Traditions are different today

Traditions are not what they used to be

Now that the major holiday season of each year is behind us – I had a curious thought the other day. About traditions. Such as religious holidays like Christmas, or other patriotic ones like 4th of July, or even Thanksgiving. I for one, feel they have lost their “oomph.”

And the main reason (out of many) is our “exposure” to the external world has gotten too wide to allow these relatively narrow traditions to continue in their previous form.

what happened to traditions - Traditions are different today


Too commercialized. Add in the internet and demystification of legends like Santa Claus.

The “me, me, ME!” instant gratitude everyone takes care of themselves.

In the end – hype of everything reduces the meaning of everything.

Those very few “special moments” each year were distant enough to allow them to retain significance – and their mystery. Today? Everything is “epic” and super-important.

From charity events to candlelight vigils, to political garbage and season finales, and just about everything else. Everything is marketed and hyped to the Nth degree. The status and marketing frenzies that assault most of us daily – kind of blur out all of it. Almost self-defeating.

When we were “simpler” people – with PAUSES in-between “must see TV” or other FOMO type events almost every day – we had time to be alone in our thoughts. Formulate our personalities. To shape our own characters without influences. We used our time VERY differently just 30 years ago. More patient. Less stressed. And in fact – a LOT more tolerant of others. Now everyone is a nutjob that no sane person would be tolerant of. And that has changed the dynamic in a very impersonal way. The lack of soul I witness around me is astounding.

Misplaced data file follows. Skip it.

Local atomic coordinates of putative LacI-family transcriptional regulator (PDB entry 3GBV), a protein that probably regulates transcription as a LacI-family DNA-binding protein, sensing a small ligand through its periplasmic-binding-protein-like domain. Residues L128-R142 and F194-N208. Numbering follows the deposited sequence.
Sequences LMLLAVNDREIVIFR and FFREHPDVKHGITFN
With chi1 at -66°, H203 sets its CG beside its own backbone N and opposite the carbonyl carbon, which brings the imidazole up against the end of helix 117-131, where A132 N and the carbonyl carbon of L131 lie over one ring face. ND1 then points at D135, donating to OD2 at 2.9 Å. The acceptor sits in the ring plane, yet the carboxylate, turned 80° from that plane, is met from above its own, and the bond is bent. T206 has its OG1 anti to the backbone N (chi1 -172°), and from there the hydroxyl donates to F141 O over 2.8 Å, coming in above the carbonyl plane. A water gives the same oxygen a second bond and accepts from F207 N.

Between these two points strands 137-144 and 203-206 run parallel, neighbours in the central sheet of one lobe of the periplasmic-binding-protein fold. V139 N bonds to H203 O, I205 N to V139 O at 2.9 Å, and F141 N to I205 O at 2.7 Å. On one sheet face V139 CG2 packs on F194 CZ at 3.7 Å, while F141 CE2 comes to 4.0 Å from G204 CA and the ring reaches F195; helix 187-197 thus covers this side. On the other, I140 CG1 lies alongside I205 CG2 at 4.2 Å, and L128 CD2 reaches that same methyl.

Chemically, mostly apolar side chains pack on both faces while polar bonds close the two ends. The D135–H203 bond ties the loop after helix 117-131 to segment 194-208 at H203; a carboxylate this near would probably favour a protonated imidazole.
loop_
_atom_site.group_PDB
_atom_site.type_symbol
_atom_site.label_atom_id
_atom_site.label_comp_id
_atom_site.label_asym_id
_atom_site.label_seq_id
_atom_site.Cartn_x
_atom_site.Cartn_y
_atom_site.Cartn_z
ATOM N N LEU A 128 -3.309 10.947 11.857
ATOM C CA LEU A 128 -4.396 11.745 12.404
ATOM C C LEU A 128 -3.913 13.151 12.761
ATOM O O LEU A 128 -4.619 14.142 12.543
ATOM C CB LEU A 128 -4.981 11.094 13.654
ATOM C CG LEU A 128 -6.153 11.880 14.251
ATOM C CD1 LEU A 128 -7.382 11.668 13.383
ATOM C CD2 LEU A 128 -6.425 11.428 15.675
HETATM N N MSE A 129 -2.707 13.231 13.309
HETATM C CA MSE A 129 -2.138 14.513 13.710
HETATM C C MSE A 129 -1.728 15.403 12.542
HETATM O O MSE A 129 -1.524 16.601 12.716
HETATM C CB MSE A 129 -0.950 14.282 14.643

Those Christmas traditions (while I feel consumerism and validation via superficial means is wrong), still had a loving feel about it. There were not tapping on phones. Sure, the TV was on (bad in its own right), but as fake and manufactured as it was – it affected a lot of people. They wanted to let their guard down and be warm and loving towards others. Spending time with people in front of the fireplace and Christmas tree was nice.

In today’s world – it’s like a cheap strip mall. Everything is commoditized. You’re just a unit. And what they want is everyone to be a unit. And that is what they’ve succeeded in doing. You now have 40-year-old CHILDREN who get upset if they can’t brag about “what they GOT” for Christmas to their equally superficial friends or co-workers.

I know some in both camps. Some like me, who feel adults should never feel obligated to engage in the gift game (kids, perfectly okay – as long as it doesn’t screw them up going forward). But I also know others who still get excited by the Xmas shopping, giving, and receiving. I don’t think it’s wrong per se – but to me, I think they’re more victims than genuine voluntary participants. If generosity and gratitude were the name of the game – that would be shown all year round. Not just when “game is on.”

Hype has killed traditions.

(Here’s an interesting video from Prager U about the family man. Sort of along the same lines.)

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